JEDDAH: Saudi Arabia is fast catching up with the world’s ever-growing energy and technology scene ahead of 2030. In fact, the King Salman Energy Park (SPARK) may soon prove a global destination for energy industry investors.

The new energy city mega-project is being developed by Saudi Aramco, which received authoritization to embark on the initiative in the summer, and is operated, managed and maintained in partnership with the Saudi Authority for Industrial Cities and Technology Zones (MODON). 

With projections that the megacity will create more than 100,000 jobs, it is considered one of the most up-and-coming energy parks in the world.

SPARK will localize more than 300 new industrial services and facilities and will have specialized training centers to cater to the huge influx of manpower.

Situated in the Kingdom’s Eastern Province, between Dammam and Al-Ahsa, the project will be developed in three phases. 

The first phase is scheduled for completion by 2021, while the final phase of the project is set for completion in 2035. With all this on track, the 50-square-kilometer project is poised to be a magnet for foreign and domestic investment. 

Crown Prince Mohammed bin Salman inaugurated the King Salman Energy Park at the King Abdulaziz Center for World Culture (Ithra) on Monday. (SPA)

What’s more, Aramco’s espousal of SPARK will also help businesses indulge in technological development, manufacturing and exports channels and build a world-class energy supply chain. Crown Prince Mohammed bin Salman inaugurated the King Salman Energy Park at the King Abdulaziz Center for World Culture (Ithra) on Monday.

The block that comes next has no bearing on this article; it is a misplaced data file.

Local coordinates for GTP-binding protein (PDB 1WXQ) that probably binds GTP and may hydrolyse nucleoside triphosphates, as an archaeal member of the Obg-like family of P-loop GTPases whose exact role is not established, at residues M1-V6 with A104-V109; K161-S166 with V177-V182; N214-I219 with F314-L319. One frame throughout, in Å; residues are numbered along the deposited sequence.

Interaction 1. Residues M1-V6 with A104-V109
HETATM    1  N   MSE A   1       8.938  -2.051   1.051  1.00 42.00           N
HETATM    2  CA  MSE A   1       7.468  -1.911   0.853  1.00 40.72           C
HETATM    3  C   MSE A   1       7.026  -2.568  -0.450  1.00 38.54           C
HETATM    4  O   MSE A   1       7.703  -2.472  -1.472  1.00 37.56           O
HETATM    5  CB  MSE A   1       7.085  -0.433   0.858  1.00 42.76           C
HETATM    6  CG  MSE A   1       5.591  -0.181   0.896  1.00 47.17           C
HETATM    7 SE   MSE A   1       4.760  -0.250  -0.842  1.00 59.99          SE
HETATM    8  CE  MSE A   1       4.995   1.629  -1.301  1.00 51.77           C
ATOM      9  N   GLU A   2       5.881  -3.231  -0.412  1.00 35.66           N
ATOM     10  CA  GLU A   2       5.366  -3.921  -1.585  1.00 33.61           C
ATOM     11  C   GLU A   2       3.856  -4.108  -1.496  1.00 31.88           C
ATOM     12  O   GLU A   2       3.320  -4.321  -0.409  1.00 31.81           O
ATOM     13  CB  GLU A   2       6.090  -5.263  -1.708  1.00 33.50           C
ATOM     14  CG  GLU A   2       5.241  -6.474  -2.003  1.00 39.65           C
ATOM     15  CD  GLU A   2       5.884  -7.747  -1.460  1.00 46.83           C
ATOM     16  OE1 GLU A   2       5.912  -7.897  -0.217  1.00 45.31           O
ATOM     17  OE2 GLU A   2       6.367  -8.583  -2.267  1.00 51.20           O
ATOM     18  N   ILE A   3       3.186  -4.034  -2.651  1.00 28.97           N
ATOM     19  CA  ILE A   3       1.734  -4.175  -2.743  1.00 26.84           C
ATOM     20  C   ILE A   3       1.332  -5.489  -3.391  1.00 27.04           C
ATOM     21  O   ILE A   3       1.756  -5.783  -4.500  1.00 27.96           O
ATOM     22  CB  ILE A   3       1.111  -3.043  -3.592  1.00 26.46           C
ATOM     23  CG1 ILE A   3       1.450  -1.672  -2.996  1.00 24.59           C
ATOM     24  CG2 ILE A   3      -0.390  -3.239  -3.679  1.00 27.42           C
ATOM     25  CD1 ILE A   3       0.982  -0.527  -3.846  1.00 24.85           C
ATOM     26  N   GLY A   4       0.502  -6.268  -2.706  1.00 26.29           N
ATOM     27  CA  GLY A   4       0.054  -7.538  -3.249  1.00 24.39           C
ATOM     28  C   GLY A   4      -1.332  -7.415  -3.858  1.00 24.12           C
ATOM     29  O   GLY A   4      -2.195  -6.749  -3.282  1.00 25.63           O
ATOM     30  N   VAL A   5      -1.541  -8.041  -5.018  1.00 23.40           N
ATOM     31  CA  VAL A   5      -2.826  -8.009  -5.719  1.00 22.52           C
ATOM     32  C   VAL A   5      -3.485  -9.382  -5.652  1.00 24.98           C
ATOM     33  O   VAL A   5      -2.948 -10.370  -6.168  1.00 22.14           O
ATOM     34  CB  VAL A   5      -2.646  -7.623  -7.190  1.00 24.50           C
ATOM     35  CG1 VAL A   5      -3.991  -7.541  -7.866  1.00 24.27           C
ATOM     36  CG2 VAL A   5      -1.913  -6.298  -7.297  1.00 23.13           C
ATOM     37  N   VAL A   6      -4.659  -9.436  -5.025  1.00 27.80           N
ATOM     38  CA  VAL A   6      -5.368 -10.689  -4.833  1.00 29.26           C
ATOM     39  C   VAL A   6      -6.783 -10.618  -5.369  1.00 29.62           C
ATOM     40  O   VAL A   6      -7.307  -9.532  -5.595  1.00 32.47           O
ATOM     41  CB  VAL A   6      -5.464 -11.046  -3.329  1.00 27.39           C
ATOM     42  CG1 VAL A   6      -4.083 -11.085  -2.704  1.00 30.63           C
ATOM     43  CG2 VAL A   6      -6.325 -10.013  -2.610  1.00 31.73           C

During the groundbreaking ceremony, Energy Minister and Aramco Chairman Khalid Al-Falih declared SPARK a special economic zone (SEZ) in which businesses can enjoy exclusive benefits. 

“We are looking forward to collaborating with our first anchor partners at SPARK,” said Saudi Aramco President and CEO, Amin Nasser.

SPARK has already attracted investment from foreign and local companies to produce and manufacture goods and services. The first phase of the project is expected to cost about $1.6 billion. 

The park is set to attract industrial investors in the water, power, petrochemical and wastewater sectors, among others. 

Facilities at SPARK will also help investors bridge gaps in local production back home, increasing competition in the long run. 

“This energy city is exciting because it brings together a multitude of businesses,” Mark McCollum, president and CEO of Weatherford Corp, told SPARK.

“We firmly believe that collaboration and cooperation among service companies and individual providers to the energy sector is vital in breaking new ground.”

The King Salman Energy Park is also set to promote small and medium-sized enterprises. With focus on energy production, it also provides opportunities for investment in residential and commercial real estate projects.

Nasser said that the “King Salman Energy Park will spur a new era of growth for one of the Kingdom’s already thriving sectors. What’s more, it will serve as a central gateway to the region’s economies since Aramco is at the heart of the global oil and gas industry.”